The Bank of England is keeping the £5 note – despite concerns from animal activists, it said today.
After a consultation, the Bank has not only said it's going to keep the new fiver in circulation – but it's going to issue the new polymer £10 note as planned in September. Take that, animal rights activists.
You can see the Bank of England's point: it's spent £46m on printing the £5 note and reprinting will cost the same again – plus another £50,000 to destroy the stock that's already out there.
Meanwhile, it's spent £24m on printing 274m of the new £10 notes, production of which began in August (meaning, incidentally, that your new tenner will be worth 8.8p).
The Bank said its decision had taken into consideration (deep breath): its responsibility to maintain the supply of banknotes, its obligations under the Equality Act, the concerns raised about the use of animal-derived products, the impact of any changes on firms that process and handle cash, the potential impact on its suppliers, and value for money for the taxpayer.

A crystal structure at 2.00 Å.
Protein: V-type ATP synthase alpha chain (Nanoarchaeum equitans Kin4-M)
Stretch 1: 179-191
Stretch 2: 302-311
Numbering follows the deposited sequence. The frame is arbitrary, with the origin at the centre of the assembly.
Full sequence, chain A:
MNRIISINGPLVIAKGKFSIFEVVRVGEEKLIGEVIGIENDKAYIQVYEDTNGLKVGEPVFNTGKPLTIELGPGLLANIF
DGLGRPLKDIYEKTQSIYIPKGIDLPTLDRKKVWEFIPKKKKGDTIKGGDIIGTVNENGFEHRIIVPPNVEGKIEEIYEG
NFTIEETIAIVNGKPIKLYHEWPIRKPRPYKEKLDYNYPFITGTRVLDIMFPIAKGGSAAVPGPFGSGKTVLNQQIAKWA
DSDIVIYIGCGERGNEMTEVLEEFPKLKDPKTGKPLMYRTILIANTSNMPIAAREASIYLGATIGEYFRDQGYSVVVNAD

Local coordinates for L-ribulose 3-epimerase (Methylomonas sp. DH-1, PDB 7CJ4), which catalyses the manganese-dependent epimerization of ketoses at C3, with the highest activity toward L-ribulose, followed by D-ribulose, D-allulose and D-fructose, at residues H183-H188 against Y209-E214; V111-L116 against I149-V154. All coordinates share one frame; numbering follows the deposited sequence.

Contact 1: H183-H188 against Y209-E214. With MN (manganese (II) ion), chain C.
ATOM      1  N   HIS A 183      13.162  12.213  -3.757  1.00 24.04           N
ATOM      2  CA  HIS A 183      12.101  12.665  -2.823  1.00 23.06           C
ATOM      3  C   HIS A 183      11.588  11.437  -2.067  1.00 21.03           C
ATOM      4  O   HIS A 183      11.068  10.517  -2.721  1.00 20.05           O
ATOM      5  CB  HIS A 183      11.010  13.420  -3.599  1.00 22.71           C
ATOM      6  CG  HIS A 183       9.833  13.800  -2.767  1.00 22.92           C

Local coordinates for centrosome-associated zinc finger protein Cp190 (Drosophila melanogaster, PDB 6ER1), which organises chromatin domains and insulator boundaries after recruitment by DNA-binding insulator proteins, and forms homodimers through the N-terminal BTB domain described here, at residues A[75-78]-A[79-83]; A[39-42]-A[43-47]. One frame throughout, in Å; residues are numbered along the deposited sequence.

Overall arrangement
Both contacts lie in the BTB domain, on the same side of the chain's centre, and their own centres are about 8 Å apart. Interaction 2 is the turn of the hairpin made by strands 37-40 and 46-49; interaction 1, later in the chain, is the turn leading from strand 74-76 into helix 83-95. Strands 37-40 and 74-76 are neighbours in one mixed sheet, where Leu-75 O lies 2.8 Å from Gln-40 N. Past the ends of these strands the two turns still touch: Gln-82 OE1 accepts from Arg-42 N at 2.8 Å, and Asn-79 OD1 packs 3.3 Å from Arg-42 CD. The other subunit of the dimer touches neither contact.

But in the end, it decided reprinting the fiver will be too expensive, and putting off the new tenner will delay "the benefits of the increased counterfeit resilience of polymer being achieved for the Bank and the public".
There was one sop to animal rights types: the Bank said it is seeking "further opinions" on replacing the use of tallow before it begins any new runs of the notes. In the summer, it'll publish a full report, with plans for what it will do next.
If you're an ardent veggie, there was some good news: it has enough stocks of £20 and £50 notes to last until the summer – and when it does re-order, "materials containing animal-derived residues will not be included in any recycling processes". In other words – if you want to be a vegan, make sure you are a high-roller…